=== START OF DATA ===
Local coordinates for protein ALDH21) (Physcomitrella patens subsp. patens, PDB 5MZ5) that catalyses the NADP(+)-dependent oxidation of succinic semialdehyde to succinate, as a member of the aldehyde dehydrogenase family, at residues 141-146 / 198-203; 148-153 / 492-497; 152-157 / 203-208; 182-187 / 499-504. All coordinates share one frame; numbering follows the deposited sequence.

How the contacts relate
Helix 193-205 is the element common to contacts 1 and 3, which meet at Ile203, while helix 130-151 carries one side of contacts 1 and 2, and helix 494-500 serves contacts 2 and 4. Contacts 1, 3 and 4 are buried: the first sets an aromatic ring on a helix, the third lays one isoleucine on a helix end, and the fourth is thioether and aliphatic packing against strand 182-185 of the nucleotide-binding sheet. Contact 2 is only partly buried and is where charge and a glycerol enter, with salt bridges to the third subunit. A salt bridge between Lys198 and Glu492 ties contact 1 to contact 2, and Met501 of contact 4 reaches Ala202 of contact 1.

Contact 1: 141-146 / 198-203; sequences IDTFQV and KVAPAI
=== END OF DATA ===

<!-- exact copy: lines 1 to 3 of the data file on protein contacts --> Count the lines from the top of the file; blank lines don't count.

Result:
Local coordinates for protein ALDH21) (Physcomitrella patens subsp. patens, PDB 5MZ5) that catalyses the NADP(+)-dependent oxidation of succinic semialdehyde to succinate, as a member of the aldehyde dehydrogenase family, at residues 141-146 / 198-203; 148-153 / 492-497; 152-157 / 203-208; 182-187 / 499-504. All coordinates share one frame; numbering follows the deposited sequence.

How the contacts relate
Helix 193-205 is the element common to contacts 1 and 3, which meet at Ile203, while helix 130-151 carries one side of contacts 1 and 2, and helix 494-500 serves contacts 2 and 4. Contacts 1, 3 and 4 are buried: the first sets an aromatic ring on a helix, the third lays one isoleucine on a helix end, and the fourth is thioether and aliphatic packing against strand 182-185 of the nucleotide-binding sheet. Contact 2 is only partly buried and is where charge and a glycerol enter, with salt bridges to the third subunit. A salt bridge between Lys198 and Glu492 ties contact 1 to contact 2, and Met501 of contact 4 reaches Ala202 of contact 1.